Penn Entertainment Could Eventually Consider Barstool Sale

It hasn’t even been two weeks since Penn Entertainment (NASDAQ: PENN) completed its acquisition of Barstool Sports, but rumors surfaced the casino operator could eventually part with David Portnoy’s media entity if the economics of such a deal are compelling.

Penn Barstool sale
An ad for Barstool Sportsbook. A rumor suggests Penn could eventually sell Barstool Sports. (Image: Twitter)

Earlier this month, the regional casino giant purchased the 64% of the sports media property it didn’t previously own for $364 million, about three years after it paid $163 million in cash and stock to purchase a 36% interest in Portnoy’s firm. That’s a total purchase price of $527 million, which is believed to be a substantial discount to Barstool’s fair market value.

They’ll have paid roughly $525 million in total consideration for an asset that most analysts seem to think is worth anywhere from $800 million to $1 billion,” Lloyd Danzig, managing partner, Sharp Alpha Advisors, said in an interview with John Wall Street.

Since purchasing its initial stake in Barstool Sports in 2020, Penn has applied that brand to its online and retail sportsbooks, attempting to leverage “stoolies” affinity for Portnoy and other Barstool personalities into sports wagering success.

While Barstool Sportsbook notched a modest fourth-quarter profit, its overall market share is a scant 2.65%, according to John Wall Street, putting the operator well behind rivals such as FanDuel, DraftKings and BetMGM, among others. That trend was on display in January in Ohio — the first full month of online sports betting in that state. Barstool captured just 2.6% of revenue share in a state in which Penn operates regional casinos. That compares to a combined 77% for FanDuel and DraftKings, neither of which have land-based footprints in the state.

Barstool Valuation Gap

While it’s unlikely that Penn will part ways with Barstool Sports over the near- or even medium-term, it’s not out of the realm of possibility that the gaming company considers such a move if the value of Barstool media continues far outpacing that of the sportsbook operation.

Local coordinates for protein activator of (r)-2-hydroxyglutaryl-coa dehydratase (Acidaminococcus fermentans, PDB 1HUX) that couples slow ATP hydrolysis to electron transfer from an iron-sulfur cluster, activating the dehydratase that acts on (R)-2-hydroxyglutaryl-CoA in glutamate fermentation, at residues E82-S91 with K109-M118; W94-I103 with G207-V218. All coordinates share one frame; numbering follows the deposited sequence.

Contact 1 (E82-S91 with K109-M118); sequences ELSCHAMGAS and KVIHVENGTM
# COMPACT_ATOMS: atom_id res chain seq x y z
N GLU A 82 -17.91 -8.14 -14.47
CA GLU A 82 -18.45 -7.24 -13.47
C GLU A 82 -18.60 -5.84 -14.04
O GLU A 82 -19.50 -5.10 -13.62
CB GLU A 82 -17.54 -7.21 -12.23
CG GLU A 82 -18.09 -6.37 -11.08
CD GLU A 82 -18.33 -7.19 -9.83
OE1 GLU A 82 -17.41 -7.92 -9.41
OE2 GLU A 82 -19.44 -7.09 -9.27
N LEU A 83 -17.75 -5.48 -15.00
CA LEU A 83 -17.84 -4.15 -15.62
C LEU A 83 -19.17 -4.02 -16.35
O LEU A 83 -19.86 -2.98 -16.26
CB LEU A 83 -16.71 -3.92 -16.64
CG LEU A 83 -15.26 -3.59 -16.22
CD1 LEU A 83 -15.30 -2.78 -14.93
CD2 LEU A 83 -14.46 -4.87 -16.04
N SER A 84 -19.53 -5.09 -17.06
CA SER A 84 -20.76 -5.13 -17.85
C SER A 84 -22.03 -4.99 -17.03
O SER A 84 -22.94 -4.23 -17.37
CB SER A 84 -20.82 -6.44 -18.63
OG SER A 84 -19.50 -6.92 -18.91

Said another way, Penn isn’t in the media business and if that portion of Barstool gains value while its sportsbook market share languishes, the casino operator could divest the sports media property and license its name.

“If a big enough gap opens up between the value of Barstool the media brand and Barstool the betting brand, PENN could find themselves in a spot where selling Barstool and licensing back the brand for betting creates the greatest value for shareholders,” Chris Grove, co-founding partner, Acies Investments, told John Wall Street.

Grove added such a transaction isn’t in the near-term offing, but Penn CEO Jay Snowden could be compelled to at least examine an offer, particularly if it’s around or above $1 billion.

Not So Fast on Penn Barstool Sale

For a company with a market value of $4.96 billion, selling a single asset for $1 billion or more could be attractive, particularly when it comes to reducing debt.

On the other hand, it’s not readily apparent whom would come calling for Barstool Sports. A dearth of buyers is possible because Barstool and Penn are seen as joined at the hip and the scenario could be further amplified if the casino operator wants to license the brand.

That might eliminate gaming companies from a future bidding process, but other media entities could kick the tires on Portnoy’s sports and pop culture property.

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